bounty of the vacant lot – milk weed

common milkweed – asciepias syriaca – as it’s name would imply is a relatively common weed, especially on those edges of vacant lots where they get less mowing.  for those concerned about such things, the milk weed is a native to these lands – though you would hardly know it by it’s prolific methods of distributing itself.  perhaps the thing milkweed is know best for is it’s seed pods which come fall, dry out, breaking open, and expose a mass of fluffy downy seeds.  these pods when split open are a joy to blow out into a stiff fall wind, watching as the seed scatter far and wide.  in addition to this rather ambitious method of spreading, milkweed also spreads via rhizomes underground.

common milkweed

milkweed is edible – it should be cooked, though i have eaten some young seed pods raw without feeling ill.  the young shoots in particular are very tender, briefly cooking in hot water helps to rid the plants of the bitter flavors.  the young seed pods pickled are supposed to make a good substitute for capers. i’ve never found it in large enough numbers to pickle it.   fibers from the plant have been traditionally used for rope, though attempts at industrial production have failed, as have attempts to use the milky latex found when it is broken.  the fluffy down in the seed pods has been used to stuff mattresses and pillows – that’s a lot of seed pods.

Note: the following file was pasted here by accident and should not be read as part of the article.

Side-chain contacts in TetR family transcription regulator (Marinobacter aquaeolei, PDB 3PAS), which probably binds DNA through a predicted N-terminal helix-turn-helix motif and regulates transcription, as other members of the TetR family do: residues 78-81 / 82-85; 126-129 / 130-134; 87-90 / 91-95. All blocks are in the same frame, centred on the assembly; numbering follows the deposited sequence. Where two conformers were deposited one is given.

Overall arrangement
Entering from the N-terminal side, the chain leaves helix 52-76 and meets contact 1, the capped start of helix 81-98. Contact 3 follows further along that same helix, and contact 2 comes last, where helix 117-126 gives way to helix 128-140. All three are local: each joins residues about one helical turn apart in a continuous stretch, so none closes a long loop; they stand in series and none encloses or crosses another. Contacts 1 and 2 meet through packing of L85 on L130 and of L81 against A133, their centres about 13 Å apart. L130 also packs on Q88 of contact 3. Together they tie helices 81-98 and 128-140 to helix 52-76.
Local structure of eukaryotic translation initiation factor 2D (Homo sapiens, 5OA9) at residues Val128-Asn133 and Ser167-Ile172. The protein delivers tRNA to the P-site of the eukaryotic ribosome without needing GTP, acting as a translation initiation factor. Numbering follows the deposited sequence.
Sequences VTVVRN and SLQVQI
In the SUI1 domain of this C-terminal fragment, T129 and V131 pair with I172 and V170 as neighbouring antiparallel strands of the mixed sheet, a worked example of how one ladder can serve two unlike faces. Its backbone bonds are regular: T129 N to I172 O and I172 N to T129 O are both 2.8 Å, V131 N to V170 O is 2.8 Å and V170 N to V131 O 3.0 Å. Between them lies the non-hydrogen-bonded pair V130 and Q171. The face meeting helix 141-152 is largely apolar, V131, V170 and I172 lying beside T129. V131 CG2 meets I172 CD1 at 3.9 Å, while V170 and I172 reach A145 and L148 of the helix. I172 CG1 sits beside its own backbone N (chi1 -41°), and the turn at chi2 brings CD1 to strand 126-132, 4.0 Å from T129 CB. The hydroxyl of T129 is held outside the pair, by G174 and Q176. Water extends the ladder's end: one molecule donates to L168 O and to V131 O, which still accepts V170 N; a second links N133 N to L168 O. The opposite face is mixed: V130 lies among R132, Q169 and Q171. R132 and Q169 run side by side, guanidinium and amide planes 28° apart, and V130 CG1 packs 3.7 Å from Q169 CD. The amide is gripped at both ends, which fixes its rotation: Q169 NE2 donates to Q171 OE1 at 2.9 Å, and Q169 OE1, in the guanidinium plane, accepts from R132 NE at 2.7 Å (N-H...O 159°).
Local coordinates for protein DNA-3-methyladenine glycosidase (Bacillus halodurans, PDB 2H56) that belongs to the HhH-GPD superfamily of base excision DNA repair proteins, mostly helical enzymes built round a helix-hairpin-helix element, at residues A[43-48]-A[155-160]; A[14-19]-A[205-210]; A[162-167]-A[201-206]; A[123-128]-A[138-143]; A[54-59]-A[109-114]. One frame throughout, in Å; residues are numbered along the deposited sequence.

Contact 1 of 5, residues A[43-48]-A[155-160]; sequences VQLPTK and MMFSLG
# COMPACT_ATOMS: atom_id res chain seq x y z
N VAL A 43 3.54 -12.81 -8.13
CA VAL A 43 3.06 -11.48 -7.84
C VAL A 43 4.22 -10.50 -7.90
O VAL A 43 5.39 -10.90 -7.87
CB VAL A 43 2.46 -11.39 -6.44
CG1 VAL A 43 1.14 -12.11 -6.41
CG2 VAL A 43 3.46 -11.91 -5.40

the latex sap has traditionally applied to rashes, and the roots have been used as diuretic and expectorant.

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2 responses to “bounty of the vacant lot – milk weed

  1. milkweed is also the host plant for the monarch butterfly eggs. the eggs will be laid on milkweed and the caterpillar will eat solely milkweed for its entire caterpillar stage (eating massive amounts of milkweed) and then pupate on the plant. once it emerges from it’s chrysalis it is actually somewhat poisonous to other animals as it has been feeding on milkweed sap.

  2. Swallowtails in the UK like milkweed, too. Not sure if they only like certain varieties!

    http://carolinegillwildlife.blogspot.com/2010/10/butterflies-and-moths-12-swallowtail.html

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